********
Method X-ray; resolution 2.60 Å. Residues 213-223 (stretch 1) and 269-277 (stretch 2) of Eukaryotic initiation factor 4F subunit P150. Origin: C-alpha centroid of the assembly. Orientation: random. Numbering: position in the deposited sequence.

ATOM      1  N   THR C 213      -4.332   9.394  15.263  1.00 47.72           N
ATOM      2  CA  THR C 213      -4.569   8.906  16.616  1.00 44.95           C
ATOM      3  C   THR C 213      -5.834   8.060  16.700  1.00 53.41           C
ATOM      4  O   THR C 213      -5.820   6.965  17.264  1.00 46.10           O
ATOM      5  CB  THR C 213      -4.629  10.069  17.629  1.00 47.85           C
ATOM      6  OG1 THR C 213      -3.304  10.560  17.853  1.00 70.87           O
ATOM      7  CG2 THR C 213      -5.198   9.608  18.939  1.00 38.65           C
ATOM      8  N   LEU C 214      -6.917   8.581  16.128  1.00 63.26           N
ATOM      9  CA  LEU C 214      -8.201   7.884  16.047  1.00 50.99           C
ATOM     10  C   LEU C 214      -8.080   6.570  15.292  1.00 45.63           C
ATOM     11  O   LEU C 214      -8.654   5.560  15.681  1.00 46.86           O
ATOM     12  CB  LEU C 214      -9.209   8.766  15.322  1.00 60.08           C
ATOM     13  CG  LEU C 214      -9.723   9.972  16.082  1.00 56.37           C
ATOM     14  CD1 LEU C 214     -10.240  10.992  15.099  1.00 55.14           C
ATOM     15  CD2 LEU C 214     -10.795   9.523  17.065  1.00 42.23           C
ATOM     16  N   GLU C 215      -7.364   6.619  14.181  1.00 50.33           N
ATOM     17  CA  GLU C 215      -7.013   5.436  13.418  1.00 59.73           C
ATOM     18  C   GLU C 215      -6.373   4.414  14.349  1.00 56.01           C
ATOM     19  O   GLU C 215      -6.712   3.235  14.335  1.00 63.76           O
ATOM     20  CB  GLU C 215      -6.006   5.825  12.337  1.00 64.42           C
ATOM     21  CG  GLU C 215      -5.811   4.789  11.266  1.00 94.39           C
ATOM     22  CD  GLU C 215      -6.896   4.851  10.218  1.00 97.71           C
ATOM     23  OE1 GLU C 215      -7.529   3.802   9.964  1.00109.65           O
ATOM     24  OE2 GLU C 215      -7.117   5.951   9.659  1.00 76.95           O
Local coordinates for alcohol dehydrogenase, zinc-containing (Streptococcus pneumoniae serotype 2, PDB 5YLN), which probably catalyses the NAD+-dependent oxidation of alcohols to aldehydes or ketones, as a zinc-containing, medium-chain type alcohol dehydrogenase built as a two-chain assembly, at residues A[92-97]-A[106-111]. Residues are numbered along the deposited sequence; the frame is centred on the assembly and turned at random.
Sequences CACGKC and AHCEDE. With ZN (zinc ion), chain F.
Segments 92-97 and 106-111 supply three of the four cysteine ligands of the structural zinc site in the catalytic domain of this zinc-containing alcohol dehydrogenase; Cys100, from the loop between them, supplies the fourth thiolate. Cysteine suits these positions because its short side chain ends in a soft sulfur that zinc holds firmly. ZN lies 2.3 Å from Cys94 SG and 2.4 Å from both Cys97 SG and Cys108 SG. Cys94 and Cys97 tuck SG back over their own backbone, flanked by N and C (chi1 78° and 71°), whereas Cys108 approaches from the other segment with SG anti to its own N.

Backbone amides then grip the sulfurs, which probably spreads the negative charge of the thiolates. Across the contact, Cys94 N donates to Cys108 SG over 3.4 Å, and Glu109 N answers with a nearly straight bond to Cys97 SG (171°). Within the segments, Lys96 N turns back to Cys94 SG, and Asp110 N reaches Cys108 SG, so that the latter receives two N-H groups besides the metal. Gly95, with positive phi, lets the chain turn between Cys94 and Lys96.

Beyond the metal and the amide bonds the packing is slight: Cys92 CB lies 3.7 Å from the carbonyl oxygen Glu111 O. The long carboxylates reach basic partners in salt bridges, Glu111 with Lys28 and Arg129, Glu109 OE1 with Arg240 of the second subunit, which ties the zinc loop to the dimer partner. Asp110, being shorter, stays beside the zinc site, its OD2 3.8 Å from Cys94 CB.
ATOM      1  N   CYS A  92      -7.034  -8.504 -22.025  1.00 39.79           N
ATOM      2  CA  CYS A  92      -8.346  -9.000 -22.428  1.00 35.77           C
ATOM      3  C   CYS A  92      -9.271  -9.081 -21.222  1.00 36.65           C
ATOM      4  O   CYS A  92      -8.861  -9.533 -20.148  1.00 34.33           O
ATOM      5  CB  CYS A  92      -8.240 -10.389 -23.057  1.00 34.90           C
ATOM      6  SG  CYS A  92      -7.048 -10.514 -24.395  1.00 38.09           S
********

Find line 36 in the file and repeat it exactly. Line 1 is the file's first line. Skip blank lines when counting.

ATOM      6  SG  CYS A  92      -7.048 -10.514 -24.395  1.00 38.09           S